From Elizabeth Lloyd, "Story of a Community". Although Elizabeth Lloyd doesn't name her, Gill Cook and Barry Northam have identifed this as about Miss E:
The Community's sick-bay was on the top floor of the house, so it was comparatively easy to isolate, if necessary.
The sick in body or mind were cared far, not by a highly qualified state-registered nurse, or indeed by anyone with any nursing qualifications at all, but by a woman who could nurse as skilfully as any professional. She too had been with Miss Leila and Miss Potter at Charlton, East Sutton.
She was rather short with a gentle effacing manner and voice but she could have an amazing effect on an aggressive adolescent or small child in an uncontrollable temper. I was often to see her, with no apparent fuss and barely raising her voice, calm and lead away the unhappy offender to a period of solitude away from the noisy crowd; sometimes she would put them to bed or sit them in a warm pleasant sick room, feed them and persuade them to talk. She was detached from their troubles and was not implicated in any previous quarrels there may have been. I considered her one of the most valuable members of the Community and though it may be invidious to say so, I thought the work she did beyond praise.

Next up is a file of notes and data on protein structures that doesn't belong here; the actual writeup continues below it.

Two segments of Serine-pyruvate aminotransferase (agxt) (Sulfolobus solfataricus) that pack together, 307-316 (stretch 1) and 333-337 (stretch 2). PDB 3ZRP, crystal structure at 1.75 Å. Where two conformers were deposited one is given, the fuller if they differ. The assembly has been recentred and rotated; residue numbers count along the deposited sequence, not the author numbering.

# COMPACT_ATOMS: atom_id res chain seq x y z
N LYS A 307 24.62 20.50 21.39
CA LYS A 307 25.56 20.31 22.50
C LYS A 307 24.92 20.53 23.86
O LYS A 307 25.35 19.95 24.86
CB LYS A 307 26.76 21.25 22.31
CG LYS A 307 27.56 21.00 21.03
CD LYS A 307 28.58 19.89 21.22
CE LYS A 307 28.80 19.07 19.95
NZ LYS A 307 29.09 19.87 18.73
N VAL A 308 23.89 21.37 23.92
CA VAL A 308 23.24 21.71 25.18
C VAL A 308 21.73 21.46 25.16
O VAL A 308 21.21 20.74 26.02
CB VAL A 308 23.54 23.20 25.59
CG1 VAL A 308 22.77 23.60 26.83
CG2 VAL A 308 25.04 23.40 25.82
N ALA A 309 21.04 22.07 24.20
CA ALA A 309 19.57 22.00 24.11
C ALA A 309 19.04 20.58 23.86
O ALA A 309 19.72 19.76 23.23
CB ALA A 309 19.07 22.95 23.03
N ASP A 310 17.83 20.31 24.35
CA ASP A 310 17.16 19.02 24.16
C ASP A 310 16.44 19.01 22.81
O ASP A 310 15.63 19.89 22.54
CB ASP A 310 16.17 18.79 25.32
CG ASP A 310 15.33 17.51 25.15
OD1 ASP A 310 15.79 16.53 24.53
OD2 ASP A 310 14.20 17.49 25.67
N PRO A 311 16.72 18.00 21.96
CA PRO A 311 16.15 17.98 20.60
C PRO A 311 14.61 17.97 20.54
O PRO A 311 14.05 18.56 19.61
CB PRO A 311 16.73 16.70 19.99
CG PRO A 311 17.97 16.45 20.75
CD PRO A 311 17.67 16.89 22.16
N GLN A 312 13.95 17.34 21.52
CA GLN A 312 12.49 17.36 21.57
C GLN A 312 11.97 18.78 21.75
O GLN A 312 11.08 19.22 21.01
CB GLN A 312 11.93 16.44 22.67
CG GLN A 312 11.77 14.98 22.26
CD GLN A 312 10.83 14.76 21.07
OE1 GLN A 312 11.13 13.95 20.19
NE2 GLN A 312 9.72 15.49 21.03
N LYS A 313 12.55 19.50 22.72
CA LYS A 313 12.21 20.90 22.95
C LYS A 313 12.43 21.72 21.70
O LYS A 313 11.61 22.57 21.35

She ran a single playroom at the top of the house while we were at The Mote. This was for eight or nine boys or girls who were thought too disturbed to be in a group during their non-school hours. She managed them with consummate skill so that little by little they adjusted and left her to join a group and others would take their place.
Along with all this work she ran a large and successful carpentry class for senior boys. She was a beautiful craftswoman in leather and wood.
The physical health record at the Community was a good one. Miss Leila herself was never ill and thought it quite unnecessary that anyone else should be; certainly the adults and in the main they were not. She always said that as no doors ever appeared to be shut in any house the Community was in, and the ceilings were so high and consequently the draughts so great, that no germ could ever find a resting place.